Defending Fort Davidson

On September 27, 1864, Major General Sterling Price’s 12,000-man Army of Missouri moved north towards their target of St. Louis and encountered the Federal garrison at Fort Davidson in southeastern Missouri in the St. Francois Mountains. Price advancing north from Camden, Arkansas into Union-occupied Missouri was the last major offensive movement of a Confederate army … More Defending Fort Davidson

Remembering the Battle and Massacre at Centralia

This week marked the 154th anniversary of one of the most notorious atrocities during the Civil War. At Centralia, Missouri, Captain “Bloody Bill” Anderson’s band of approximately 80 guerrilla troops converged on the town, hoping to cause damage to Federal troops, as Confederate Major General Sterling Price and his 12,000-man Army of Missouri moved north … More Remembering the Battle and Massacre at Centralia

A Missourian Describes Why He Joined the State Guard and the Confederate Army

Unlike much of the South in the spring of 1861, Missourians stood dominantly neutral and conditional Unionist, though she was a fellow slaveholding state. The Missouri Legislature voted to remain with the Union, an overwhelming 98 to 1 in March. However, in May, when Federal troops fired into a crowd of civilians after capturing several … More A Missourian Describes Why He Joined the State Guard and the Confederate Army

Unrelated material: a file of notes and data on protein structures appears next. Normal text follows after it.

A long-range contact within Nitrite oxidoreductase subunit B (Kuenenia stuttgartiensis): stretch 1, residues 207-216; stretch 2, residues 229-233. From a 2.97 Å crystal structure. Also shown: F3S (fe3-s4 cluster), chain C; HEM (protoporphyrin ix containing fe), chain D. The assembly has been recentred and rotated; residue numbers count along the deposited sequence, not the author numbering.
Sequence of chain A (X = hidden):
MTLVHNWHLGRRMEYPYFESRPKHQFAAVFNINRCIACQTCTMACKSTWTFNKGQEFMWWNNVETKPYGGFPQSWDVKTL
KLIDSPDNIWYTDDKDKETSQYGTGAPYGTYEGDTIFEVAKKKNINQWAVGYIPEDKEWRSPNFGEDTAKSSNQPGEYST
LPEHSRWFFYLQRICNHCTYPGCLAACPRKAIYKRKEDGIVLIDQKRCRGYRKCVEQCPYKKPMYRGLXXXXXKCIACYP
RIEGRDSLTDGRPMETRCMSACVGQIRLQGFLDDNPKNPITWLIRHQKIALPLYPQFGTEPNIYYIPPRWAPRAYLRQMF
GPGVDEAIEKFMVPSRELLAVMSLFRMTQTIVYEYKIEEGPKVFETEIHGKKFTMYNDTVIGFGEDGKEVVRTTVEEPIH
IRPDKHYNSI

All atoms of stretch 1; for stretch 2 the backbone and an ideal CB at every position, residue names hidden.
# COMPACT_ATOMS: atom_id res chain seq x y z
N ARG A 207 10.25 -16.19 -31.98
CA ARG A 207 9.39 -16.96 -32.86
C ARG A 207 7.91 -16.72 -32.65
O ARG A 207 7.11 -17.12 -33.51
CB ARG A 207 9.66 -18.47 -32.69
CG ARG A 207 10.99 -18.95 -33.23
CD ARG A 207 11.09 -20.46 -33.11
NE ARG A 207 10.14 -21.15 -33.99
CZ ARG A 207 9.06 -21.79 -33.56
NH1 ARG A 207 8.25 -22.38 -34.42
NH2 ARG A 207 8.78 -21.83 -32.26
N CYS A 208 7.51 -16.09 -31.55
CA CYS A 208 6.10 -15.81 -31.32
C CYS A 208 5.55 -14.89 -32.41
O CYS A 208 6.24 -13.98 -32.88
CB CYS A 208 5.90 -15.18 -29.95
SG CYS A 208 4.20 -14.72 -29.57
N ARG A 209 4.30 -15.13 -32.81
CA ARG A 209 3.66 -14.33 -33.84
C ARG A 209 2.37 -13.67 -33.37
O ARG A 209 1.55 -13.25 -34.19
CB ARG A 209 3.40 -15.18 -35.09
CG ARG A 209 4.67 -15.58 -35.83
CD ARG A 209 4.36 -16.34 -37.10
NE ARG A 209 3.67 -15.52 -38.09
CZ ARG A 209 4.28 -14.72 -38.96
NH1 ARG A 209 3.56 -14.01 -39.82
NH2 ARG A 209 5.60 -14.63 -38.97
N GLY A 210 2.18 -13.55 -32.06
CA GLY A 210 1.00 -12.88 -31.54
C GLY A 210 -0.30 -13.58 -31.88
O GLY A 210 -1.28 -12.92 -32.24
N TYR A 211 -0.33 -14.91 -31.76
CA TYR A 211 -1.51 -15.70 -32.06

A Rare Sight of Union Troops Drilling in Missouri

Every day I am amazed by the number of primary sources that I have never stumbled upon before, especially with Missouri Civil War-related sources. To be fair, though, I have only been digging around for this kind of material since I started working at the Missouri Civil War Museum in 2011. Nonetheless, I am familiar … More A Rare Sight of Union Troops Drilling in Missouri

Take a Tour of the Camp Jackson Affair in Downtown St. Louis

Considered to be the culminating event of early-war tension in St. Louis, the Camp Jackson Affair changed the course of Missouri’s neutrality and the state’s role in the ensuing Civil War. With 28 people dead and scores more wounded, including women and children, the nation was shocked by the violence and the conduct of Federal … More Take a Tour of the Camp Jackson Affair in Downtown St. Louis

Thomas L. Snead Writes About Memory of the Battle of Wilson’s Creek in 1874

In Missouri’s Civil War history, Thomas L. Snead was at the forefront of the state’s secession crisis, its opening campaigns in 1861, and its relationship with the Confederate government. A native of Virginia, Snead studied law and worked in journalism in St. Louis in the years leading up to the war. His loyalty to Governor … More Thomas L. Snead Writes About Memory of the Battle of Wilson’s Creek in 1874

“The General Got The Diarrhea”

In the early summer of 1861, former Missouri governor and Mexican War hero Sterling Price, a conditional Unionist and supporter of neutrality, sided with the secessionists and took command of Governor Claiborne Jackson’s Missouri State Guard. Less than a month later and before his men ever fought in combat, Price was stricken with severe diarrhea … More “The General Got The Diarrhea”